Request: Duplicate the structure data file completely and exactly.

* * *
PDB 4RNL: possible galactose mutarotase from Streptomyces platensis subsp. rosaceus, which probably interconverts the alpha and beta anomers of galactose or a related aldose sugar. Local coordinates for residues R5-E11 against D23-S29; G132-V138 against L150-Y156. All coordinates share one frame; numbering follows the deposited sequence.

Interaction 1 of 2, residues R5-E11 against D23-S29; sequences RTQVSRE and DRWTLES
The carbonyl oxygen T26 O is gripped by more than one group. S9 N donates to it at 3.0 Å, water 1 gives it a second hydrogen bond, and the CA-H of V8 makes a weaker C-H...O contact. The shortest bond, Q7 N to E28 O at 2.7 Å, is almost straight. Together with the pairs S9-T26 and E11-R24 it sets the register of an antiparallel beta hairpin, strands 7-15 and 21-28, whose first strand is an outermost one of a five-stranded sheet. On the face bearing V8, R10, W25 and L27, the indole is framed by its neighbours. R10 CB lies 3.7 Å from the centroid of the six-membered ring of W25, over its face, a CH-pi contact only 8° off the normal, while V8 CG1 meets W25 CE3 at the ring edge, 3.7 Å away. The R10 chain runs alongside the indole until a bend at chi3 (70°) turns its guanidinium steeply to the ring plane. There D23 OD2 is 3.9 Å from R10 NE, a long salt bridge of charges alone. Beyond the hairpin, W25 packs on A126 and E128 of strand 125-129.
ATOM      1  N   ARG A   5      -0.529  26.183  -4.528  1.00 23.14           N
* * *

PDB 4RNL: possible galactose mutarotase from Streptomyces platensis subsp. rosaceus, which probably interconverts the alpha and beta anomers of galactose or a related aldose sugar. Local coordinates for residues R5-E11 against D23-S29; G132-V138 against L150-Y156. All coordinates share one frame; numbering follows the deposited sequence.

Interaction 1 of 2, residues R5-E11 against D23-S29; sequences RTQVSRE and DRWTLES
The carbonyl oxygen T26 O is gripped by more than one group. S9 N donates to it at 3.0 Å, water 1 gives it a second hydrogen bond, and the CA-H of V8 makes a weaker C-H...O contact. The shortest bond, Q7 N to E28 O at 2.7 Å, is almost straight. Together with the pairs S9-T26 and E11-R24 it sets the register of an antiparallel beta hairpin, strands 7-15 and 21-28, whose first strand is an outermost one of a five-stranded sheet. On the face bearing V8, R10, W25 and L27, the indole is framed by its neighbours. R10 CB lies 3.7 Å from the centroid of the six-membered ring of W25, over its face, a CH-pi contact only 8° off the normal, while V8 CG1 meets W25 CE3 at the ring edge, 3.7 Å away. The R10 chain runs alongside the indole until a bend at chi3 (70°) turns its guanidinium steeply to the ring plane. There D23 OD2 is 3.9 Å from R10 NE, a long salt bridge of charges alone. Beyond the hairpin, W25 packs on A126 and E128 of strand 125-129.
ATOM      1  N   ARG A   5      -0.529  26.183  -4.528  1.00 23.14           N